March 2006 Archives

Quick question: who owns the ports now?

Newsweek appears to be saying that the Dubai-run company DP World has abandoned its claim to the 6 (or possibly 21) ports that Merkins are yelling about. Now, irrespective of whether we should be surprised that foreign companies are buying US companies (hint: they think they're worth more than just random dollars and US Treasury Bonds), consider these points in the article:

“DP World will transfer fully the U.S. operations ... to a United States entity,” the firm’s top executive, H. Edward Bilkey, said in an announcement that capped weeks of controversy.

Yes, but who owns and controls said US entity?

A leading congressional critic of the ports deal, Rep. Peter King, applauded the decision but said he and others would wait to see the details. “It would have to be an American company with no links to DP World, and that would be a tremendous victory and very gratifying,” said the New York Republican, chairman of the House Homeland Security Committee.

Why the hell would DP World agree something like that? Why would they give some random US company a bunch of ports? (Yes, even if other people control the security and man most of the unloading.)

The announcement did not specify which American company would be involved.

That's reassuring.

It was unclear how DP would manage the planned divestiture, and Bilkey’s statement said its announcement was “based on an understanding that DP World will not suffer economic loss.”

Given that these ports are now worth a hell of a lot less - given that fewer foreign-owned companies can buy them - how does DP World manage to pull off not making a loss on this sale? Is it not safest to assume that DP World have created a random US company, and sold the ports to it, and still maintain control of said US company?

Oh, and one last thing:

Despite the furor, the company’s U.S. operations were never the most prized part of the global transaction. DP World valued its rival’s American operations at less than 10 percent of the nearly $7 billion total purchase.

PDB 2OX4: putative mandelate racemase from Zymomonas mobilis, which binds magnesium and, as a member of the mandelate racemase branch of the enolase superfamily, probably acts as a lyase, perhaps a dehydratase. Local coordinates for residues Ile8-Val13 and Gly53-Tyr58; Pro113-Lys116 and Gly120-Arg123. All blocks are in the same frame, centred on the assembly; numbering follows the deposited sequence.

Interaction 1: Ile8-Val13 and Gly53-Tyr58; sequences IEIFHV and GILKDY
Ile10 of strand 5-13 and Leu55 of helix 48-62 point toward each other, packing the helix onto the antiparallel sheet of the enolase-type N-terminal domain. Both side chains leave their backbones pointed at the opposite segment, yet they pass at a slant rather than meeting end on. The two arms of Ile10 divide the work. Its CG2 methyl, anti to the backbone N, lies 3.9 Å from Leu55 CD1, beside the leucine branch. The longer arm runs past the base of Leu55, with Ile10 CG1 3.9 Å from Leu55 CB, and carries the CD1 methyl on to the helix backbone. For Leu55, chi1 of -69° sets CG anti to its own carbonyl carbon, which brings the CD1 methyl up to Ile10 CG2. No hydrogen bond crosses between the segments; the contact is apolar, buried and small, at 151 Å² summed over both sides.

So it probably can, in fact, afford to jettison the ports. Why is that buried 2/3rds down the article?

Irony, of the civilised, but still biting for all that, kind

On reading the wikipedia article for Mondegreens, I realised that I'd misremembered the stanza that began it all - to wit, I'd forgotten the "O'Murray" bit.

On a slightly related issue, the article on Backronyms has all sorts of crunchy goodness.

Oscar transcripts must exist, surely?

I'm getting tired of going from random news article to random news article to find out selective-as-hell transcripts of the Oscar ceremony. Goddamnit, what does it take to find out what Jon Stewart actually said? (BitTorrent links of, frankly, anything - even the whole bloody ceremony - would be welcome at this point.)

Of all the throwaway ceremonies that have no commercial use after a day or two, you would have thought the Oscars would have been a poster child.

Tony's just having fun now, surely?

Tony said to Parky:

Tony Blair is reconciled to the prospect that God and history will eventually judge his decision to go to war with Iraq, and says his decision, like much of his policymaking, was underpinned by his Christian faith.

Seriously, though: does he believe this stuff, or is he merely seeing how much stuff he can make Gordon Brown reiterate before he owns up and acknowledges that he was spouting complete and utter bullshit? (Given the alternatives, the fact that the current PM is playing Simon Says with the next PM would in many ways be more reassuring than many of the possible alternatives.)

EDIT: In a world where the debate about the Iraqi Civil War is no longer about whether, but about when, how does saying "Hey, Iraqis! I invaded you because I'm a Christian" help in any conceivable way?